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Front Physiol. 2018 Dec 17;9:1806. doi: 10.3389/fphys.2018.01806. eCollection 2018.

Cardiac Electrophysiological Effects of Light-Activated Chloride Channels.

Author information

1
Institute for Experimental Cardiovascular Medicine, University Heart Centre Freiburg-Bad Krozingen Medical Center-University of Freiburg, Freiburg, Germany.
2
Faculty of Medicine University of Freiburg, Freiburg, Germany.
3
Faculty of Biology University of Freiburg, Freiburg, Germany.
4
Department of Physiology and Biophysics, Dalhousie University Halifax, NS, Canada.
5
Department of Pediatrics, Dalhousie University Halifax, NS, Canada.
6
Department of Medical Neuroscience, Dalhousie University Halifax, NS, Canada.
7
School of Biomedical Engineering, Dalhousie University Halifax, NS, Canada.

Abstract

During the last decade, optogenetics has emerged as a paradigm-shifting technique to monitor and steer the behavior of specific cell types in excitable tissues, including the heart. Activation of cation-conducting channelrhodopsins (ChR) leads to membrane depolarization, allowing one to effectively trigger action potentials (AP) in cardiomyocytes. In contrast, the quest for optogenetic tools for hyperpolarization-induced inhibition of AP generation has remained challenging. The green-light activated ChR from Guillardia theta (GtACR1) mediates Cl--driven photocurrents that have been shown to silence AP generation in different types of neurons. It has been suggested, therefore, to be a suitable tool for inhibition of cardiomyocyte activity. Using single-cell electrophysiological recordings and contraction tracking, as well as intracellular microelectrode recordings and in vivo optical recordings of whole hearts, we find that GtACR1 activation by prolonged illumination arrests cardiac cells in a depolarized state, thus inhibiting re-excitation. In line with this, GtACR1 activation by transient light pulses elicits AP in rabbit isolated cardiomyocytes and in spontaneously beating intact hearts of zebrafish. Our results show that GtACR1 inhibition of AP generation is caused by cell depolarization. While this does not address the need for optogenetic silencing through physiological means (i.e., hyperpolarization), GtACR1 is a potentially attractive tool for activating cardiomyocytes by transient light-induced depolarization.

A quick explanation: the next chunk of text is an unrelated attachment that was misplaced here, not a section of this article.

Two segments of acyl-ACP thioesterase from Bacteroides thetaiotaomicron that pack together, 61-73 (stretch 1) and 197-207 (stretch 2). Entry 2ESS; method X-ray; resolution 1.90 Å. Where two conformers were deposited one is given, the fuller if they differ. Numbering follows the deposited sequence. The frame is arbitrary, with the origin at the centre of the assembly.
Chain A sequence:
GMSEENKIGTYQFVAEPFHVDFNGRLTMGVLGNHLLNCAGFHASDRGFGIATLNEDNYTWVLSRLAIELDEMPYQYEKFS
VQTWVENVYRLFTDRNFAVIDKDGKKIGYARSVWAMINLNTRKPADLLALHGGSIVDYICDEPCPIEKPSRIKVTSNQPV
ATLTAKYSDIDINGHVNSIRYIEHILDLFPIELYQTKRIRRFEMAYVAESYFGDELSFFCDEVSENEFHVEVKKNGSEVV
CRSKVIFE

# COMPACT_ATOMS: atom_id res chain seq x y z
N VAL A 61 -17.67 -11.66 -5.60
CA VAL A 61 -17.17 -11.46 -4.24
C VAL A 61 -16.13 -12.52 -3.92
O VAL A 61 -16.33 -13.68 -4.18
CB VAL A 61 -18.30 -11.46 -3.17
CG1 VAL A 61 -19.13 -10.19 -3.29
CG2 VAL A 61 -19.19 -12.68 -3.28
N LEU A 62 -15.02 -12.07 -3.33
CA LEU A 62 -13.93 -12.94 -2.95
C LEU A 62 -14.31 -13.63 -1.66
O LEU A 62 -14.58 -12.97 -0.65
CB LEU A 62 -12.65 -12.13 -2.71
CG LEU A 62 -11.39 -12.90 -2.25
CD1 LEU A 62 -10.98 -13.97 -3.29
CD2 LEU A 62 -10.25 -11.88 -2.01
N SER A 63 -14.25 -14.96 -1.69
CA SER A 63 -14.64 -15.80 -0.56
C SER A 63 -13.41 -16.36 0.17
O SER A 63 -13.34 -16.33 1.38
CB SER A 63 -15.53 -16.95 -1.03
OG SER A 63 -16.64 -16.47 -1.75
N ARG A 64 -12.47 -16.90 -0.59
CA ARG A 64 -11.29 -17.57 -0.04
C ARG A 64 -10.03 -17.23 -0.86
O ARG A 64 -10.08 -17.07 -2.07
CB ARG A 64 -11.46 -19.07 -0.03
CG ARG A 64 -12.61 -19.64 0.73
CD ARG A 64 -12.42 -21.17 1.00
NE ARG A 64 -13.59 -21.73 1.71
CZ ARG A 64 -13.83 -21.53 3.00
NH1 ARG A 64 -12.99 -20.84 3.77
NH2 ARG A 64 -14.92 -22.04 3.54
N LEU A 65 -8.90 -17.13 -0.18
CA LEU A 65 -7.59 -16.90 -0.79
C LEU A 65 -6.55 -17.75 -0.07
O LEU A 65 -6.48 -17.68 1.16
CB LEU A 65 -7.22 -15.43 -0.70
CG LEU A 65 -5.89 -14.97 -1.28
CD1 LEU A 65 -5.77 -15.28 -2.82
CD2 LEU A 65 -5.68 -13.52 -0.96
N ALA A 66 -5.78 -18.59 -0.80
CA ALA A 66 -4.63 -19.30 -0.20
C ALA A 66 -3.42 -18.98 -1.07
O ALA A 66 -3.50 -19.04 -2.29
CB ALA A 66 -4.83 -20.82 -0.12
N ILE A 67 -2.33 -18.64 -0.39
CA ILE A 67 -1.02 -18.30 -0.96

KEYWORDS:

GtACR1; action potential; heart; natural anion channelrhodopsin; optogenetics; zebrafish

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